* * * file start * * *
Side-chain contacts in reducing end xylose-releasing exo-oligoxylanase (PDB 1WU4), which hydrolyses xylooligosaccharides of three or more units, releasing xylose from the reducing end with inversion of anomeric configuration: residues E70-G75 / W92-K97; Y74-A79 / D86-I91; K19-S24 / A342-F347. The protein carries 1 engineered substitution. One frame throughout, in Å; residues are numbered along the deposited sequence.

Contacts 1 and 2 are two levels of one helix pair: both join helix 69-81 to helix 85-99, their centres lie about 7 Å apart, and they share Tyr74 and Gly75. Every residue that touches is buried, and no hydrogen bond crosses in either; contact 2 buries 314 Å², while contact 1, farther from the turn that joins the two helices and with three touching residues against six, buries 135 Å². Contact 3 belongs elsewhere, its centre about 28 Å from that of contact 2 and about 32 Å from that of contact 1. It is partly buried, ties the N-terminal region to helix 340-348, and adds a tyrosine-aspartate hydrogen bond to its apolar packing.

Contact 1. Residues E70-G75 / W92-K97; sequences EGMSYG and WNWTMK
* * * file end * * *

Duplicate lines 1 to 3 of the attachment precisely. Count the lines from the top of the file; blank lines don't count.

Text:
Side-chain contacts in reducing end xylose-releasing exo-oligoxylanase (PDB 1WU4), which hydrolyses xylooligosaccharides of three or more units, releasing xylose from the reducing end with inversion of anomeric configuration: residues E70-G75 / W92-K97; Y74-A79 / D86-I91; K19-S24 / A342-F347. The protein carries 1 engineered substitution. One frame throughout, in Å; residues are numbered along the deposited sequence.

Contacts 1 and 2 are two levels of one helix pair: both join helix 69-81 to helix 85-99, their centres lie about 7 Å apart, and they share Tyr74 and Gly75. Every residue that touches is buried, and no hydrogen bond crosses in either; contact 2 buries 314 Å², while contact 1, farther from the turn that joins the two helices and with three touching residues against six, buries 135 Å². Contact 3 belongs elsewhere, its centre about 28 Å from that of contact 2 and about 32 Å from that of contact 1. It is partly buried, ties the N-terminal region to helix 340-348, and adds a tyrosine-aspartate hydrogen bond to its apolar packing.

Contact 1. Residues E70-G75 / W92-K97; sequences EGMSYG and WNWTMK